Eye For Film >> Movies >> Directors Commentary (2004) Film Review
Peter De Lane provides commentary on some of the television shows he directed, such as Bonanza, Flambards, Mr and Mrs, The Bounder and Only When I Laugh. Or rather, Rob Brydon (best known for the excellent Marion and Geoff) provides spoof DVD commentaries in the guise of Peter De Lane.
Directors Commentary is a simple idea, brilliantly executed. Brydon's performance is nothing short of perfect, all the more impressive as it is only a vocal performance. His sleazy, hissing laugh encapsulates the complexities of the character in one fell swoop.
Peter De Lane is a man who has had moderate success, deserved little of it and whose life has been peppered with unpleasant incidents. That I'm failing so miserably to describe him is further testament to the depth of the character.
The humour can be simplistic, almost contrived and yet, moments later, incredibly subtle. It's a mix that adds to the programme's charm and the audience's enjoyment. It could so easily have failed and just been someone saying little more than, "Look, isn't this old television programme bad?", but writers Brydon and Paul Duddridge manage to poke fun, partly at the original programmes, although primarily at De Lane and his life, in a fresh and innovative manner.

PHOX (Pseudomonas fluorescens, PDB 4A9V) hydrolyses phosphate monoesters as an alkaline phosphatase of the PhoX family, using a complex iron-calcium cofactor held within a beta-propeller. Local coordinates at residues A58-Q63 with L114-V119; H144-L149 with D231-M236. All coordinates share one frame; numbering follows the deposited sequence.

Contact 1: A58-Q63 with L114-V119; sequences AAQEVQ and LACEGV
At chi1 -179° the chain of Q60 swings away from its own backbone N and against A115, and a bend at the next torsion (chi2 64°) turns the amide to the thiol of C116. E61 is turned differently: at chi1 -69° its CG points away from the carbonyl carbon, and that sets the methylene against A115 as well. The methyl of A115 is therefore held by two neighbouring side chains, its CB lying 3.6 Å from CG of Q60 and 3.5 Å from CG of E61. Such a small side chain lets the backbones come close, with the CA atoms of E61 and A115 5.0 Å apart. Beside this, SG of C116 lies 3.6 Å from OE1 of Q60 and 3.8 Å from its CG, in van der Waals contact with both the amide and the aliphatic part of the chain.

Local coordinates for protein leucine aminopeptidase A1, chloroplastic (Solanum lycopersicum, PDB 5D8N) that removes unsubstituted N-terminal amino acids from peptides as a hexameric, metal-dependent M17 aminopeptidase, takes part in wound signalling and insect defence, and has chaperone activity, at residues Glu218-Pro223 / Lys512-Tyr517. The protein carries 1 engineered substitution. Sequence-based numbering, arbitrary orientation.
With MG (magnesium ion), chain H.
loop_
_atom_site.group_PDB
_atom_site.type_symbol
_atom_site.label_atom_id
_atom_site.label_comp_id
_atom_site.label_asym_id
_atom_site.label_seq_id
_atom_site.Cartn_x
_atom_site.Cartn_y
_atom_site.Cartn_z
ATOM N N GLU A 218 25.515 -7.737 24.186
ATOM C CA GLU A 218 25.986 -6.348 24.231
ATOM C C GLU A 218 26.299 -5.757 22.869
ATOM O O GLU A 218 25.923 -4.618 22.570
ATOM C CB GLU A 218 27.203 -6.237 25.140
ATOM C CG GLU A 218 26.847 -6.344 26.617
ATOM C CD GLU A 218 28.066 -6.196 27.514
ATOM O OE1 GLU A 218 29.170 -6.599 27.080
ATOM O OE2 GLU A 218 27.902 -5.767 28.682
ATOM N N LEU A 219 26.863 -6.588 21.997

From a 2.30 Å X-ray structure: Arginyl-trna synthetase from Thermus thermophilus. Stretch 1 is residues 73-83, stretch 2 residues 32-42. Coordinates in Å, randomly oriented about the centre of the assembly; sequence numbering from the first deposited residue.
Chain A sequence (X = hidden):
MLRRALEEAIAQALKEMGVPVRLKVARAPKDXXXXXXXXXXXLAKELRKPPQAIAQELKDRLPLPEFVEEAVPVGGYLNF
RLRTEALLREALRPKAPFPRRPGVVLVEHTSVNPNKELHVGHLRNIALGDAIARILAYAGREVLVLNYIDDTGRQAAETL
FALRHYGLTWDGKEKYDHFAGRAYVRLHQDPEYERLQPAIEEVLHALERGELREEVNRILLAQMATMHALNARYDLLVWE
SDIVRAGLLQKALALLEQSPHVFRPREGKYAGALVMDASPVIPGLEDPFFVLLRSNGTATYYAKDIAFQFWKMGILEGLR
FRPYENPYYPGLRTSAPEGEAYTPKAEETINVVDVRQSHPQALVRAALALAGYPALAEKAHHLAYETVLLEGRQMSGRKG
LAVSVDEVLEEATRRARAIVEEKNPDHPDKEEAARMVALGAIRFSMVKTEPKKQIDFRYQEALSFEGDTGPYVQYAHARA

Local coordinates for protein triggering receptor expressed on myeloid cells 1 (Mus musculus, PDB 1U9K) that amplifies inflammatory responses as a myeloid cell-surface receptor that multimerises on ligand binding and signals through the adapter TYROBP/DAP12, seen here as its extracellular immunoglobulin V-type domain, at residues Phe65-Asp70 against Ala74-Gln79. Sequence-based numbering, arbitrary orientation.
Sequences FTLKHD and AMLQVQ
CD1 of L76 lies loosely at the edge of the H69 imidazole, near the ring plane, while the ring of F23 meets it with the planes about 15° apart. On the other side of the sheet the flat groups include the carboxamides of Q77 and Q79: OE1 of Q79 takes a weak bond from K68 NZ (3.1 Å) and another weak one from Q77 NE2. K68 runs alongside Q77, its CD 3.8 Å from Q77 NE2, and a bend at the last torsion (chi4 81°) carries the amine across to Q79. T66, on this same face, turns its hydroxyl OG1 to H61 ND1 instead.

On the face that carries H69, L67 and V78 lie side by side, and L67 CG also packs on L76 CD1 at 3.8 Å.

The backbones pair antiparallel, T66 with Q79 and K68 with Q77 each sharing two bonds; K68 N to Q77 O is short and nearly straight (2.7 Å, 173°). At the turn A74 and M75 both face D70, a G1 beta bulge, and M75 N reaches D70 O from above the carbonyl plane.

Without wanting to cast Brydon as a one-trick pony, which he clearly is not, it's fair to say that if you liked Marion and Geoff, you'll like Directors Commentary. Both programmes have, as you might expect, a similar pace, style and sense of humour. Their numerous differences mean that neither treads on the toes of the other.
Criticism is limited. Yes, we're introduced to "Bruce Forsyth" and dwarf cameraman, Denny Hall somewhat repetitively from episode to episode, but that seems like a necessary sacrifice. It must have been done, so that anyone who missed the first episode wouldn't miss some of the jokes.
The other complaint is that rather than commentaries on full episodes, they appear on 15 minute segments of episodes. Initially, this feels distracting, as if it's not a real commentary, but laughter and suspension of disbelief soon take over.
Give Directors Commentary a go. You'll love it.Reviewed on: 26 Mar 2004
If you like this, try:Garth Marenghi's Darkplace